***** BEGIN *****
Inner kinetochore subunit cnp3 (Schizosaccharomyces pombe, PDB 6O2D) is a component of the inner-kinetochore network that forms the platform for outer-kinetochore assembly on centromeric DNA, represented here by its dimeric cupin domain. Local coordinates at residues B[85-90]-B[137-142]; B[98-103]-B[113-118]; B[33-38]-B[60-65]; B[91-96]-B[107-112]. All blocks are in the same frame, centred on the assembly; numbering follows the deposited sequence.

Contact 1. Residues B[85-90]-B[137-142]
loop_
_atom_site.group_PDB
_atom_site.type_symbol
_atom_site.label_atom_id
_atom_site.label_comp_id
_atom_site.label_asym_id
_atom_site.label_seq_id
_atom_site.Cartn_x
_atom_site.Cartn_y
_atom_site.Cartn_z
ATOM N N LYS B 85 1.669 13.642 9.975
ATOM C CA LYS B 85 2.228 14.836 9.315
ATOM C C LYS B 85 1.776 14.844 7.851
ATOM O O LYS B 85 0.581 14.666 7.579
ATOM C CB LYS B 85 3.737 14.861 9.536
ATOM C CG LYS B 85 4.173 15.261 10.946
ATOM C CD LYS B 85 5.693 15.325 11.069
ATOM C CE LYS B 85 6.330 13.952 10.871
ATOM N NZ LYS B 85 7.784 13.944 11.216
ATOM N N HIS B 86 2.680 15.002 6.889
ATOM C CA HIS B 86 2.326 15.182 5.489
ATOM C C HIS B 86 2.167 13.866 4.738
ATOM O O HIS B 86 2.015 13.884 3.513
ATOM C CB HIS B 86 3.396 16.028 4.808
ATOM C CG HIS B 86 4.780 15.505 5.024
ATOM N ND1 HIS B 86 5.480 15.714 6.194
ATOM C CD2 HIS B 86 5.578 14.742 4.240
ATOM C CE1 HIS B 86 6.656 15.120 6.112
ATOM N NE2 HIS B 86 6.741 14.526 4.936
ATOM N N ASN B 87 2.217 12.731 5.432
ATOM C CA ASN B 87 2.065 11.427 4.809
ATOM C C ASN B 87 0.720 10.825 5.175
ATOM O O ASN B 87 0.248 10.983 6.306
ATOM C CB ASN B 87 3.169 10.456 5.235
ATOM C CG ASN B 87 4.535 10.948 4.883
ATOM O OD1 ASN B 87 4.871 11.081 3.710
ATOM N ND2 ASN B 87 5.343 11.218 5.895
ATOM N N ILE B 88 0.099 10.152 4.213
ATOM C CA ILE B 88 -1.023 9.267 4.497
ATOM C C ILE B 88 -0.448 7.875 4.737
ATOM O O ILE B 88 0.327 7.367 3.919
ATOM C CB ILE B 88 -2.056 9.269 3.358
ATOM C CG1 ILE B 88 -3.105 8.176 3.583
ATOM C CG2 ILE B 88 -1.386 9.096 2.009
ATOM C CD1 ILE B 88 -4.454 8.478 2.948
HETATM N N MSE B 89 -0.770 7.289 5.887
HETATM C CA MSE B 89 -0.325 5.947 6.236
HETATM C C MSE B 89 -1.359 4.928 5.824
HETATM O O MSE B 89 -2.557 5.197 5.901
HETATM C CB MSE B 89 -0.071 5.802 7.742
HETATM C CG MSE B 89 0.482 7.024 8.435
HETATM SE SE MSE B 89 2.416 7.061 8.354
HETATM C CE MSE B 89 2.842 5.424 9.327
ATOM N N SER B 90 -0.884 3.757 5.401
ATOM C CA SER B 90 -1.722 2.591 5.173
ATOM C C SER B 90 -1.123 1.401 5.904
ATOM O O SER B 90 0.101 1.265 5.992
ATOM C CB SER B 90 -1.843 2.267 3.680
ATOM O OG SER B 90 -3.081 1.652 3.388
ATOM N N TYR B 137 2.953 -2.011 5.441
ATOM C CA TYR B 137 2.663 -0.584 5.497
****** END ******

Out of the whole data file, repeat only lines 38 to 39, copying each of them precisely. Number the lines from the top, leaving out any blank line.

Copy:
ATOM O OD1 ASN B 87 4.871 11.081 3.710
ATOM N ND2 ASN B 87 5.343 11.218 5.895